The LWF Blog

Fire Engineering Design and Risk Assessment – Foam Systems – Part 3

May 17, 2018 1:29 pm

In LWF’s Fire Engineering blog series for Architects and others in the building design business, we have been looking at fire suppression systems and, in particular, foam concentrate systems. In part 2, we began an overview of the different types of foam concentrate and part 3 will continue from that point before discussing foam proportioning.


Synthetic, or high expansion foam is produced from detergents and, as a result, can produce great quantities of ‘bubbles’ making it particularly useful in high-expansion foam systems.


A Class A foam is commonly used as a wetting agent to reduce the surface tension of the water, allowing increased penetration which offers greater effectiveness on fires involving ordinary combustibles. Class A foams can also be aspirated for use which enables their use as a surface fire barrier. The foam comes in various strengths, usually 3% or 6%. The percentage indicates the proportion of foam to water, i.e. 3% is 3 parts foam concentrate to 97 parts water. Aqueous film-forming foam is also available at 1%. It is possible to obtain Class A foam to work at lower temperatures, including a frost-protected version. This allows the use of the foam in conditions as low as -18 °C, where normal foams would freeze at around 2 °C.


Fluorine-free foams are a relatively new addition to the types of foam concentrate available. As the name might indicate, they do not contain fluorine-based surfactants. There is some controversy about the performance of such concentrates. While the aim of this foam is to provide a less environmentally damaging substance with which to fight fire, fluorine-free foams do have an impact on the environment themselves and the relatively poor fire-fighting performance offered means that more would have to be used to be as effective as some of the other type of foam concentrate. If the use of this foam is being considered, it would be prudent to check BS EN 1568-3:2018 Fire extinguishing media. Foam concentrates. Specification for low expansion foam concentrates for surface application to water-immiscible liquids.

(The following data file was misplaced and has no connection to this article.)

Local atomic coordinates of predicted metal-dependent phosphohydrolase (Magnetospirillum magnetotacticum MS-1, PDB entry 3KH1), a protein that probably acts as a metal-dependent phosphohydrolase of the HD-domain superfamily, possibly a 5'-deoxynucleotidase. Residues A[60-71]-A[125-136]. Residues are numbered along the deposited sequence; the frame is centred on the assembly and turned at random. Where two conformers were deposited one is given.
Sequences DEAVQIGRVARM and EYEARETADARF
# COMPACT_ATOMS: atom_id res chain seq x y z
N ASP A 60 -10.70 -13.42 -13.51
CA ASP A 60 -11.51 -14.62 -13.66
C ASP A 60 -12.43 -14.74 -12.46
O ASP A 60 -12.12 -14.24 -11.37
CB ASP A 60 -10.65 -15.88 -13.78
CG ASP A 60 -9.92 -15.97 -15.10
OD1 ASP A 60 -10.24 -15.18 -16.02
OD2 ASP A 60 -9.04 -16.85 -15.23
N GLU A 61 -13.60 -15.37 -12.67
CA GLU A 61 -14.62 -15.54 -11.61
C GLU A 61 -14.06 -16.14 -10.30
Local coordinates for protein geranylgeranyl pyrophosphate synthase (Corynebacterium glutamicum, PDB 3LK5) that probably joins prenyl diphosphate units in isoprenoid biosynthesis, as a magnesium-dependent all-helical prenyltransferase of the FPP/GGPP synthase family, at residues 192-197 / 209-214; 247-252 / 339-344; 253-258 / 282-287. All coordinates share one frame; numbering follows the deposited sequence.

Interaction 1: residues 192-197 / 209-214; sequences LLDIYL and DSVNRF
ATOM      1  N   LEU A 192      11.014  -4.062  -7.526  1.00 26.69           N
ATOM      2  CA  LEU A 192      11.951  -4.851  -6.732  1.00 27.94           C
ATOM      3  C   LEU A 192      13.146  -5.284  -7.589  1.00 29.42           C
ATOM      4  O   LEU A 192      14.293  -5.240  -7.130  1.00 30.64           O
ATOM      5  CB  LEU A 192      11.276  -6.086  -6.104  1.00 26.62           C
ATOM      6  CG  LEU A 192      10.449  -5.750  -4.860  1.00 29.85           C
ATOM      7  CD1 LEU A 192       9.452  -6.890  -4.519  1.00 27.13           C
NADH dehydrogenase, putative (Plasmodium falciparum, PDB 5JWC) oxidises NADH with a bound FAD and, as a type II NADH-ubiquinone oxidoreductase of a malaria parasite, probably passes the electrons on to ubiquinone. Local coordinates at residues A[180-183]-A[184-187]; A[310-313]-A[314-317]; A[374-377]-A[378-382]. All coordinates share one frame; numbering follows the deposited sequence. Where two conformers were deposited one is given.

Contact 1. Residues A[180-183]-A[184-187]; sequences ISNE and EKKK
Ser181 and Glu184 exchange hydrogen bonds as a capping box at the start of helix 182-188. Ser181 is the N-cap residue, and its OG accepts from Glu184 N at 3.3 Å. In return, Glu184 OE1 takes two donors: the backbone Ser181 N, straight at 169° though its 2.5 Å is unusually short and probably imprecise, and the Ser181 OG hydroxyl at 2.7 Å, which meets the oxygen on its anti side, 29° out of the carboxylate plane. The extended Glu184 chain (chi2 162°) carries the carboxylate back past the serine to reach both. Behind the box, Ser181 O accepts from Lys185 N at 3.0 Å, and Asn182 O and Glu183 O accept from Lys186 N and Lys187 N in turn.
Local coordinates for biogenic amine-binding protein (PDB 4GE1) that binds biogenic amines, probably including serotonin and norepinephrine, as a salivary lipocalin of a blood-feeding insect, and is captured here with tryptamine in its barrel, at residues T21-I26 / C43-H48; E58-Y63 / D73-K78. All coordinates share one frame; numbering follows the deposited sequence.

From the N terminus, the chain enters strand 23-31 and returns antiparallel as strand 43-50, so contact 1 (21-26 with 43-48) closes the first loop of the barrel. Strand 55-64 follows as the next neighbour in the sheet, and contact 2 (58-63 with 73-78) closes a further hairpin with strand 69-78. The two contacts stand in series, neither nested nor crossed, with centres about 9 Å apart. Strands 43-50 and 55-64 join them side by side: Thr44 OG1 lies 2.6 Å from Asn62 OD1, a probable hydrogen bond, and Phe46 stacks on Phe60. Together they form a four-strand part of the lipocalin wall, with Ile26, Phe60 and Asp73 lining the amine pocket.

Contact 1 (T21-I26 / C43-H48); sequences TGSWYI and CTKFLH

Foam Proportioning

The process of foam proportioning is the method of mixing foam concentrate with water at the necessary ratio for it to be effective. There are various options, the first of which is inductors.


An inductor is usually a Venturi device, named after the Italian physicist, which produces a reduction in liquid pressure when it is drawn through a constricted section of a pipe. The general principle is based on the inlet water creating a velocity across an orifice, which in turn generates a pressure differential, i.e. high pressure to low pressure. This differential creates a vacuum, drawing the foam concentrate into the mix through an appropriately sized orifice.


Inductors are single-flow single-pressure devices that need an inlet pressure of at least 5 bar and incur a 35% pressure drop across the device. They commonly draw foam concentrate from an external storage vessel which is not typically pressurised, i.e. is held at atmospheric pressure. As discussed above, the creation of a pressure differential creates a vacuum, with the foam moving from an area of low pressure (atmospheric) to high pressure across the orifice/commonly referenced ‘pick up tube’.


In part 4 of this series, LWF will continue looking at methods of foam proportioning with Bladder Tanks. In the meantime, if you have any questions about this blog, or wish to discuss your own project with one of our fire engineers, please contact us.


Lawrence Webster Forrest has been working with their clients for over 25 years to produce innovative and exciting building projects. If you would like further information on how LWF and fire strategies could assist you, please contact Peter Gyere on 020 8668 8663.


While care has been taken to ensure that information contained in LWF’s publications is true and correct at the time of publication, changes in circumstances after the time of publication may impact on the accuracy of this information.


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